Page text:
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20th Jul 2018

Belgium on EU radar over corporate tax scheme

  • Vestager: 'We saw the excess profit tax scheme mentioned in the news and we took the lead from there' (Photo: European Commission)

Belgium has slipped on to the European Commission's anti-trust radar for a scheme allowing multinationals to escape paying due tax on as much as 90 percent of their profits.

EU competition commissioner Margrethe Vestager Tuesday (3 February) noted that the scheme only benefits multinationals and not "stand alone" companies or Belgian-only companies.

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"If our concerns are confirmed, this generalised scheme would be a serious distortion of competition," she said, adding: "as part of our efforts to ensure that all companies pay their fair share of tax, we have to investigate this further."

Vestager's announcement comes on the back of current EU investigations in to sweetheart tax deals given to Apple in Ireland, Starbucks in the Netherlands, as well as Fiat finance and Amazon in Luxembourg.

Those investigations were opened by the last commission before it left office at the end of October.

But they took on greater resonance when a media investigation in November revealed that Luxembourg - under Jean-CLaude Juncker, now the commission president - handed out favourable tax deals to hundreds of major companies.

Vestager’s department is looking into whether these deals, which have resulted in many treasuries elsewhere missing out on billions of euros of tax revenues, breach state aid rules.

While tax rulings are not per se illegal, public tolerance for such deals has taken a nosedive amid high unemployment and slashed public spending in Europe.

Vestager said she was anxious not to be seen as conducting a witch-hunt against certain companies, but investigating "a scheme”.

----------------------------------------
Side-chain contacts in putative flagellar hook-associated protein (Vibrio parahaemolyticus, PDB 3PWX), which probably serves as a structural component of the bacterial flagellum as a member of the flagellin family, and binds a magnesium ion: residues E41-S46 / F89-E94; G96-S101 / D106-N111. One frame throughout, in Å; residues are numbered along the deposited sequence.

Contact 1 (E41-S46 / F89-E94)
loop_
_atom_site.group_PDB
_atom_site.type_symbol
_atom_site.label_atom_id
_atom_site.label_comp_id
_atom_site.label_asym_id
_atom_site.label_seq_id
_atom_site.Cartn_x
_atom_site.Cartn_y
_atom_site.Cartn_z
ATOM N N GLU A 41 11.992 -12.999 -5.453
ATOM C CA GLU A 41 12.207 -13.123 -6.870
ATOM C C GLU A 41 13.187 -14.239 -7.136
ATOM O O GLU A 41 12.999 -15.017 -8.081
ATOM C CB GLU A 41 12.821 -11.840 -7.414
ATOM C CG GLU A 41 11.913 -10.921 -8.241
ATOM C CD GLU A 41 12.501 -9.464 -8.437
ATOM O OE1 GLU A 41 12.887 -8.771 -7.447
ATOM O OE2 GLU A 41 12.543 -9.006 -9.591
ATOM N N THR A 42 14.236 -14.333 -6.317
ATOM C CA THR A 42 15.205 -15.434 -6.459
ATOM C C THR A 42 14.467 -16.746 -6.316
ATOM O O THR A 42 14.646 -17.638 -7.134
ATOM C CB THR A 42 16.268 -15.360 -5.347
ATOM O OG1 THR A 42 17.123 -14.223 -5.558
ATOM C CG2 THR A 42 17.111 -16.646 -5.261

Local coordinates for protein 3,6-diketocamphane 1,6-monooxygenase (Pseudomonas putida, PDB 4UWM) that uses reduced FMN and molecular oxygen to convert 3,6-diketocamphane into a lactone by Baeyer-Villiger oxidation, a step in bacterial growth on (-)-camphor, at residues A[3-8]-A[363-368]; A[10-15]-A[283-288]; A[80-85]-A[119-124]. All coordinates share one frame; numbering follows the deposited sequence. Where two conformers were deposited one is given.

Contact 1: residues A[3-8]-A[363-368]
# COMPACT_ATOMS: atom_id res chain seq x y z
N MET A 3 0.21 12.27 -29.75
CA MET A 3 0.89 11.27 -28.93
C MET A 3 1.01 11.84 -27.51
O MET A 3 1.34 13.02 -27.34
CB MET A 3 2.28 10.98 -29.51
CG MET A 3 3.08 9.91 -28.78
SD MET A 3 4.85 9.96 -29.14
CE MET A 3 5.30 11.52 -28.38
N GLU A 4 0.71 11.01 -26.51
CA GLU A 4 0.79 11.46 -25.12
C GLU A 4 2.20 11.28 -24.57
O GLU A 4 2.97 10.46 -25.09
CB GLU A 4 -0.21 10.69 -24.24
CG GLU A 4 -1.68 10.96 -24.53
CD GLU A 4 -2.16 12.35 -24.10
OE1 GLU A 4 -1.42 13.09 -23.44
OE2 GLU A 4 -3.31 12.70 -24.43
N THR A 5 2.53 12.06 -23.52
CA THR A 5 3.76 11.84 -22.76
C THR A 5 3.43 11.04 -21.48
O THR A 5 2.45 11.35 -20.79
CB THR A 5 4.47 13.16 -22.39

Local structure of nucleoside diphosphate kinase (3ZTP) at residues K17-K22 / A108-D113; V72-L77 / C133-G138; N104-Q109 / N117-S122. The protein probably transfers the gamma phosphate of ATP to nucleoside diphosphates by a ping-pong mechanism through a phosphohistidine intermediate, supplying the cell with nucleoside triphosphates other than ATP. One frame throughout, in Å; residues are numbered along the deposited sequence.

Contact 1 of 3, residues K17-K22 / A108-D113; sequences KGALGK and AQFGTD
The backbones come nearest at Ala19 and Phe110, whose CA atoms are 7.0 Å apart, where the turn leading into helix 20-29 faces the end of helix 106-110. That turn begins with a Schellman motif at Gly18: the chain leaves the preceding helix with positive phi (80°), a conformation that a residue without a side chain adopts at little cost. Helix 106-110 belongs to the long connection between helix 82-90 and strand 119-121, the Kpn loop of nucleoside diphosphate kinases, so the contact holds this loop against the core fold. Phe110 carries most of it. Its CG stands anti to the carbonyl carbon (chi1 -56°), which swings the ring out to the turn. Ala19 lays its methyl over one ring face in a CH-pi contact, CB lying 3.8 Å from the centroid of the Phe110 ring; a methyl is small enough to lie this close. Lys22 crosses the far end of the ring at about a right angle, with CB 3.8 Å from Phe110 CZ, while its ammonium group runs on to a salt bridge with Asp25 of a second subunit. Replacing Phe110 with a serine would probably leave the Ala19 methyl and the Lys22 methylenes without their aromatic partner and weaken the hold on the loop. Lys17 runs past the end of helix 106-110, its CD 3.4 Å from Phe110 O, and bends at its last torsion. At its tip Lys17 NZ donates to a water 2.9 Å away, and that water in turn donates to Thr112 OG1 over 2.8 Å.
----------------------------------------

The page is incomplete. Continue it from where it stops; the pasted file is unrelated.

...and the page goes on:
The Belgian scheme allows multinational to substantially reduce their corporation tax liability in the country using the argument that they have made "excess profits" due to being part of a multinational arrangement.

Companies are able to get deductions on 50 percent of the profits covered by the agreements, and in some cases, as much as 90 percent.

Vestager noted that the Belgian set-up did not come to light as a result of the LuxLeaks investigation but from reading the news.

“We saw the excess profit tax scheme mentioned in the news and we took the lead from there,” she said. “And here we are with an open investigation.”

The so-called LuxLeaks revelations put Juncker in an uncomfortable spotlight, particularly after he campaigned for the commission post on a ticket of reconnecting citizens with the EU.

After weathering the immediate storm, Juncker promised to be proactive in looking at whether tax deals - offered by the vast majority of member states - are compliant with EU state aid rules.

The commission has since asked all member states to provide information on how they attract companies with tax breaks.

It has also promised a law on making sharing this information obligatory as well as pledged to kickstart stalled legislation on setting up a common corporate tax base.

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